Tag Archive for 'time travel'

happy birthday, fair coin!

FairCoin_2Hey, remember when Pyr Books published my first novel, Fair Coin? That was something like, two years ago. Almost exactly two years ago. Okay, it was exactly two years ago today.

If you had a time-traveling DeLorean, you could enter MAR 06 2012 into its time circuits and go back to pick the book up on its release day. (Thanks!) Don’t have a time machine? Well, you can still find Fair Coin in quality independent book shops and on the internet, even in 2014.

In the novel, Ephraim’s “wishing coin” completely changes his life, and the book has done the same for me — fortunately in all good ways. So far. The last year as an author has been particularly great, what with all the wonderful authors, librarians, teachers, and readers I’ve met; an amazing new audiobook narrated by MacLeod Andrews; and of course a shiny Andre Norton Award. No complaints here. Thank you to everyone who has read Fair Coin and reviewed it, recommended it, voted for it, bought it for a kid, shared it with a parent, and just generally been very supportive.

ttIt’s been two years, but I promise I’ve been working on new books, and I really expect to finish them any day now… Really, I’m not kidding. Stop giving me that look. Whether they get published is another matter, but I’m at least going to try to get my part done.

I also have written and sold a few short stories this year that should be published soonish in exciting collections, and I even have two recent story publications — a YA time-travel story titled “Shadows of My Future Self” in Inaccurate Realities #2, and a reprint of “Caution: Contents Hot” in Coffee: 14 Caffeinated Tales of the Fantastic — so you could always look for those. And if you’d like to see me in person, check out my event calendar.

In the meantime, I hope Fair Coin‘s twos aren’t too terrible, especially since its younger brother is coming up on a birthday in about six months…

(BTW, by crazy random happenstance, today is also the birthday of Faircoin, “the first fairly distributed crypto currency”! You can use that to buy books, right?)

 

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links to the past

Apologies for the lack of my Alternate Wednesday posts of late; oddly enough, it’s a matter of not having enough time for them. I thought the biweekly schedule would be manageable, but with a novel to revise and multiple deadlines for various projects (including several other blogs I contribute to–see below), it has been the easiest thing to put aside. But I enjoy writing them, and I hope some of you enjoy reading them, so they will continue–but perhaps on a sporadic basis for the moment.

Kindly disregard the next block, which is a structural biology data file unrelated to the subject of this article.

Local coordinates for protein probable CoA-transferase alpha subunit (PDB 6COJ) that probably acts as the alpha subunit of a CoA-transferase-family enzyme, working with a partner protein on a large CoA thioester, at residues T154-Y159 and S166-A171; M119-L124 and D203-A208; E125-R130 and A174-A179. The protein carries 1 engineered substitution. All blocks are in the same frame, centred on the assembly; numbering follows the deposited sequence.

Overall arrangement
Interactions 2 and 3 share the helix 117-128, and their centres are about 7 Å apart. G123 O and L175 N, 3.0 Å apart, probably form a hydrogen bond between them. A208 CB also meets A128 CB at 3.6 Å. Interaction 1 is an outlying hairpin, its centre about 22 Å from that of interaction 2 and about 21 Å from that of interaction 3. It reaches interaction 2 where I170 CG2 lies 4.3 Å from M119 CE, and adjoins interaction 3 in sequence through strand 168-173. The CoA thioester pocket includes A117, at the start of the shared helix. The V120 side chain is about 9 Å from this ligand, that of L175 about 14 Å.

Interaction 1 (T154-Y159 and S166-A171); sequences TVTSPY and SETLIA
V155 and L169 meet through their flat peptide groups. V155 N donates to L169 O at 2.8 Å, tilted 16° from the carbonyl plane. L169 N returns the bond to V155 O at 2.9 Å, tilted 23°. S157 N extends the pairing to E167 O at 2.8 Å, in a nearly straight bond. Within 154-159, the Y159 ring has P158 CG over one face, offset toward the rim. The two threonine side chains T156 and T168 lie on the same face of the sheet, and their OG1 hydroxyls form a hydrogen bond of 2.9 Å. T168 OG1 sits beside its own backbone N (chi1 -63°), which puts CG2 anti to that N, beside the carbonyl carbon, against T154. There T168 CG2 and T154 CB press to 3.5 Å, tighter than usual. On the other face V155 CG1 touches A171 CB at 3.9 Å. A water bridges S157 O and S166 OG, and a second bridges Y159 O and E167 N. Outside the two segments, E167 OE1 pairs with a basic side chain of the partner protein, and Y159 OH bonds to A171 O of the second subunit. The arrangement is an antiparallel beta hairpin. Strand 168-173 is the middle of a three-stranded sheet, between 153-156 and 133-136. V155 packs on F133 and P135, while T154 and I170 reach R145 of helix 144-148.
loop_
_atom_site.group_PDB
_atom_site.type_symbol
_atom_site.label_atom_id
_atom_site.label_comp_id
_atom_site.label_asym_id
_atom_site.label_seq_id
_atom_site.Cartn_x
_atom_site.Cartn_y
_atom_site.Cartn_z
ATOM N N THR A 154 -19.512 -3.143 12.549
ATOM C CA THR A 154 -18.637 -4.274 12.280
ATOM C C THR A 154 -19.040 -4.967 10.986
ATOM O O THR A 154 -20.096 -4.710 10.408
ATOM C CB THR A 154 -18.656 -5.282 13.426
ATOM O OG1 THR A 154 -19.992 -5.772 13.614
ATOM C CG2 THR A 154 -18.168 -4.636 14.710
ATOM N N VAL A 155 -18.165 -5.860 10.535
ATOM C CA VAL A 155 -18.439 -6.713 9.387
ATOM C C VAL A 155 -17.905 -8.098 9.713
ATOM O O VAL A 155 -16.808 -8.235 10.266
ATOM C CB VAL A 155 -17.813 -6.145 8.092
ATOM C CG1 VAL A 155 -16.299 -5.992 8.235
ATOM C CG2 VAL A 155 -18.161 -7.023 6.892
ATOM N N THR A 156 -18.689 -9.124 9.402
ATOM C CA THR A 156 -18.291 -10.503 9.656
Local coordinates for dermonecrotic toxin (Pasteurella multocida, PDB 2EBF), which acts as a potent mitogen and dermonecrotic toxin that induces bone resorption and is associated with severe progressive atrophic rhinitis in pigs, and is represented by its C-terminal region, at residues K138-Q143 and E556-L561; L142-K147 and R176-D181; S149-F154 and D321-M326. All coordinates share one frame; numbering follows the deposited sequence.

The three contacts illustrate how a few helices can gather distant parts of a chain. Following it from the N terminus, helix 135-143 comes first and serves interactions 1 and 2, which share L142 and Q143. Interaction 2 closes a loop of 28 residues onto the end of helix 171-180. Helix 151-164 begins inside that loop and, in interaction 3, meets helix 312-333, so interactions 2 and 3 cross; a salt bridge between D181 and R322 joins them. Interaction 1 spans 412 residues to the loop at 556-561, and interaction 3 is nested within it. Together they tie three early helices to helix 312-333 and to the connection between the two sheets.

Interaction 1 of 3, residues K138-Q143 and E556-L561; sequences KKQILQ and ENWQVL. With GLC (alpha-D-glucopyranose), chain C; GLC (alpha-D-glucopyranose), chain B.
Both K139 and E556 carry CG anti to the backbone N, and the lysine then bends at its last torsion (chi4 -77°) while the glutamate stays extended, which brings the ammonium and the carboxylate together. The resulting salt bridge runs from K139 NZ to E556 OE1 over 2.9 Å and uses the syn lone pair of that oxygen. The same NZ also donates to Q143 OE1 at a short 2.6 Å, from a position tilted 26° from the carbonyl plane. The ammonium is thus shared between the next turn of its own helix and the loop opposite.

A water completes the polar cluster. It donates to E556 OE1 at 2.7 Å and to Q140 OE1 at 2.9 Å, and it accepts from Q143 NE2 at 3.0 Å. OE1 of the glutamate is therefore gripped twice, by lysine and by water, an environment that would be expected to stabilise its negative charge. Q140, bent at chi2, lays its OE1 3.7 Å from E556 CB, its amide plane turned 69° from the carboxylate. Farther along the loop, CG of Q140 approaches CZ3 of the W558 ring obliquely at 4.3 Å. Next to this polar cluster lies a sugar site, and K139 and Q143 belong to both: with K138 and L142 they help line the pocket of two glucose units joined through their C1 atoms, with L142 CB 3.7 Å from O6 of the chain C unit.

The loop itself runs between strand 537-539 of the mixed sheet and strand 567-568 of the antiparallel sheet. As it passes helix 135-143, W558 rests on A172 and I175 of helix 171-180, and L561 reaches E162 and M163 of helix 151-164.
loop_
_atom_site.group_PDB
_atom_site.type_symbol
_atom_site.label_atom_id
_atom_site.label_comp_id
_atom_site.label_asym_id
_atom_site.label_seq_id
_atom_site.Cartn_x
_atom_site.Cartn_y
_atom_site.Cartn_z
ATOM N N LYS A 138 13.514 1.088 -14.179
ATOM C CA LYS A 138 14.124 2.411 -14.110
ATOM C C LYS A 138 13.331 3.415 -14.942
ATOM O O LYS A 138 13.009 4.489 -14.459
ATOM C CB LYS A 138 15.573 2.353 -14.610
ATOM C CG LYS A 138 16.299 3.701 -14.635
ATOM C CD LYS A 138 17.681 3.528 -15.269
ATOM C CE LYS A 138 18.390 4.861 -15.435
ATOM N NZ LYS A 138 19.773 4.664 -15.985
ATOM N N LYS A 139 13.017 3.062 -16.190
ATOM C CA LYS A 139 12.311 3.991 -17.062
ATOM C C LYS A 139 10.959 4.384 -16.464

"Yesterday's Enterprise"That said, I’m double-dipping this week. It’s no surprise that many of my favorite episodes of Star Trek (in all its incarnations) involve time travel and/or alternate realities. So last week I was happy to cover one of the very best of these in the ongoing Star Trek: The Next Generation Re-Watch at The Viewscreen: “Yesterday’s Enterprise“. Here’s an excerpt:

But I tell you, this episode is exciting, not least because it fills in some of the time between Kirk’s era and the TNG years, with the introduction of the Enterprise-C. (It hits some of the same buttons for me that “Babylon Squared” on Babylon 5 does, my favorite episode of the first season in which the Babylon 4 station reappears due to a temporal anomaly…) And I love this vessel, a beautiful melding of the best features of the Constitution-class and Galaxy-class designs. “Yesterday’s Enterprise” also has high stakes, gruesome deaths, and it looks and sounds more cinematic than anything on the show previously. I’m also a sucker for stories in which one ship or one person makes a huge impact for others–even in failure; we always root for the Enterprise to survive, but the idea that one crew’s sacrifice could still be a victory of sorts is gratifying.

Pop over there to see my episode recap and read reviews by me, Torie Atkinson, and our fine commenters.

I also had two other guest blog posts this week, if you haven’t had enough of me:

And finally, here’s a link to download a free PDF of Sybil’s Garage No. 7, which among many fantastic pieces includes one of my favorite short stories that I’ve written, “My Father’s Eyes”. It’s even kind of YA-ish, though with a slightly older main character, a photographer named Ambrose. And here’s the editor talking about the issue, Anne Frank, Justin Bieber, and the band Neutral Milk Hotel.

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alternate wednesday: the time traveler’s watch